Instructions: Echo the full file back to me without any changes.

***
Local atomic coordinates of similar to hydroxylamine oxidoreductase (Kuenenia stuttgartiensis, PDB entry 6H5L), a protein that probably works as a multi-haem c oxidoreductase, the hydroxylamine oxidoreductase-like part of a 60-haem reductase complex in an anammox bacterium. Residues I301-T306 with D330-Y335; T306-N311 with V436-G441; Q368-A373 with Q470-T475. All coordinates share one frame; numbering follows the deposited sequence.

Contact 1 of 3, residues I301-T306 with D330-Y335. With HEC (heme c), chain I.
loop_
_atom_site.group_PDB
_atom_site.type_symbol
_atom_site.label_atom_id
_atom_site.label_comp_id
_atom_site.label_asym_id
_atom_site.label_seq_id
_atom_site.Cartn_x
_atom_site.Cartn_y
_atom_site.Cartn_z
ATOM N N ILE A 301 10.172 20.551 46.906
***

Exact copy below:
Local atomic coordinates of similar to hydroxylamine oxidoreductase (Kuenenia stuttgartiensis, PDB entry 6H5L), a protein that probably works as a multi-haem c oxidoreductase, the hydroxylamine oxidoreductase-like part of a 60-haem reductase complex in an anammox bacterium. Residues I301-T306 with D330-Y335; T306-N311 with V436-G441; Q368-A373 with Q470-T475. All coordinates share one frame; numbering follows the deposited sequence.

Contact 1 of 3, residues I301-T306 with D330-Y335. With HEC (heme c), chain I.
loop_
_atom_site.group_PDB
_atom_site.type_symbol
_atom_site.label_atom_id
_atom_site.label_comp_id
_atom_site.label_asym_id
_atom_site.label_seq_id
_atom_site.Cartn_x
_atom_site.Cartn_y
_atom_site.Cartn_z
ATOM N N ILE A 301 10.172 20.551 46.906